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TOXIC MEDICINE! CANHR Releases New Guide to Fighting the Misuse of Psychoactive Drugs in California Nursing Homes
FOR IMMEDIATE RELEASE: February 25, 2010, San Francisco
California Advocates for Nursing Home Reform (CANHR) is pleased to announce the release of "Toxic Medicine: What You Should Know to Fight the Misuse of Psychoactive Drugs in Nursing Homes." The new guidebook covers all of the basics regarding psychoactive drugs in nursing homes, from a description of their uses and side effects to an examination of the applicable laws. Most importantly, the guide gives practical tips for nursing home residents or their family members to prevent misuse of psychoactive drugs.
There is rampant misuse of psychoactive drugs in California nursing homes. Nearly 60% of all California nursing home residents are given psychoactive drugs, a 30% increase since 2000. Many psychoactive medications have dangerous side effects, especially antipsychotic drugs. Tens of thousands of nursing home residents with dementia receive powerful antipsychotic drugs that are not intended or approved for their medical conditions. Rather, the drugs are often used to sedate and control them, a terrible substitute for the individualized care they need and deserve.
The U.S. Food and Drug Administration (FDA) has issued its most dire warning – known as a black box warning – that antipsychotic drugs cause elders with dementia to die. Antipsychotic drugs don’t just hasten death, they often turn residents into people their own families barely recognize by dulling their memories, sapping their personalities and crushing their spirits. When families win battles to take residents off these drugs, they sometimes find that the person they’ve always known is still there. As one resident’s daughter told us, “I got my dad back.”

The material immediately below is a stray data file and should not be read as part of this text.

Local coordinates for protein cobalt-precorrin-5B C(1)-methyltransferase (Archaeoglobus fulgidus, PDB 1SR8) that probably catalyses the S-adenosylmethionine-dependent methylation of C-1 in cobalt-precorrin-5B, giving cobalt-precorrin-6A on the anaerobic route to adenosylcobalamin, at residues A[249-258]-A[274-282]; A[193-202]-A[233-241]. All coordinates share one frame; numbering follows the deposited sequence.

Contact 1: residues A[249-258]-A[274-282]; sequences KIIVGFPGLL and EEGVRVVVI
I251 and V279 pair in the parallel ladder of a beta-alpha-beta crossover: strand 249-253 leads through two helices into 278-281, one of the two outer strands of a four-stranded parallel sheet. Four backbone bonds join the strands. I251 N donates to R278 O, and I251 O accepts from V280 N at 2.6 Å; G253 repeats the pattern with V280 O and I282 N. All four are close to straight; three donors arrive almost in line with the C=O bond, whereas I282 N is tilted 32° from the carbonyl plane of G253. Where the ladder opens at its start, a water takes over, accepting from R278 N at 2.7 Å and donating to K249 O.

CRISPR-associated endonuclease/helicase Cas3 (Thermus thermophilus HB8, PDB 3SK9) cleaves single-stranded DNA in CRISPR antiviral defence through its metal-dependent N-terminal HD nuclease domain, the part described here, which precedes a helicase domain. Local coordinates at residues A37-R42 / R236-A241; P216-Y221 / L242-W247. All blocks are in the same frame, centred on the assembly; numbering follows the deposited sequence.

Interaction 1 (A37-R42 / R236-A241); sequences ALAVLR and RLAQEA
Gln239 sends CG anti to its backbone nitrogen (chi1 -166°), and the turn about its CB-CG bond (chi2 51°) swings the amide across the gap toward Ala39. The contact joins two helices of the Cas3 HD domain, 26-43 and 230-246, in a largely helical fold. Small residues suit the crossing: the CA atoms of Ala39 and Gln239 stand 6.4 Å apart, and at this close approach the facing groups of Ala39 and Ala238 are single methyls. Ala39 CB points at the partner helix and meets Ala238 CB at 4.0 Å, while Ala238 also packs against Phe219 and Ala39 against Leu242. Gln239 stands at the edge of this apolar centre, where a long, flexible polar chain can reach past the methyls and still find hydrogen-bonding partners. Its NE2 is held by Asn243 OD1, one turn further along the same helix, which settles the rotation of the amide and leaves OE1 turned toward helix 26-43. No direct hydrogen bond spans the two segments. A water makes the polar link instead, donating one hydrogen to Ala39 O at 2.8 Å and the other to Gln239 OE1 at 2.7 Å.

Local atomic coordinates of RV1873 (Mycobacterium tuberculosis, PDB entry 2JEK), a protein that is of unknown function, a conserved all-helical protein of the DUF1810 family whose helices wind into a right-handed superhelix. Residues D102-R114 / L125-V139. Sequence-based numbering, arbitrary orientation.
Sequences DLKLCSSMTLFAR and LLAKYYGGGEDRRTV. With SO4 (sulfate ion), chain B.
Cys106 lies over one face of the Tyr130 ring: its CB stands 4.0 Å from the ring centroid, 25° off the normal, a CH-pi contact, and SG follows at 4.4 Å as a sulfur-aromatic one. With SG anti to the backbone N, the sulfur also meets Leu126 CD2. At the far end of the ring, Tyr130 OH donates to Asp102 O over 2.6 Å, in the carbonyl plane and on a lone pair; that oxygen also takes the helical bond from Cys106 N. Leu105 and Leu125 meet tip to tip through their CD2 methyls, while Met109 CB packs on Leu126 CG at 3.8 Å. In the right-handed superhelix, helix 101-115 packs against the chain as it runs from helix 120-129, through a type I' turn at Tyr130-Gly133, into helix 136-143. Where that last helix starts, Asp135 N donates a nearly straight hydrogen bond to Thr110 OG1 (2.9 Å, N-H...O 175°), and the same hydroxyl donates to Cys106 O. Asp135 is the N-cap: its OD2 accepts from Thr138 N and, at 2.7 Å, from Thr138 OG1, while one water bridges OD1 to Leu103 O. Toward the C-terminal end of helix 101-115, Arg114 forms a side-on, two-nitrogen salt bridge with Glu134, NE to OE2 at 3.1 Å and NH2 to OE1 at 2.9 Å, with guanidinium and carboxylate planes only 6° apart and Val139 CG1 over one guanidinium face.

The increased use of psychoactive drugs in nursing homes has been accompanied by an epidemic disregard for the rights of residents to give or withhold their informed consent. Despite legal requirements, the informed consent of residents or their representatives is often ignored. It is possible to stop a loved one from being drugged by a nursing home.
This Guide provides consumers with important facts about psychoactive drugs and advice on how to stop their inappropriate use.
Releasing the guide is just the first stage of CANHR's 2010 Campaign to End Inappropriate Drugging of California Nursing Home Residents.
In the next few weeks, CANHR will announce additional actions it is taking to fight this epidemic and let consumers know how they can help.
The Toxic Medicine Guide is available online at CANHR's Web site.
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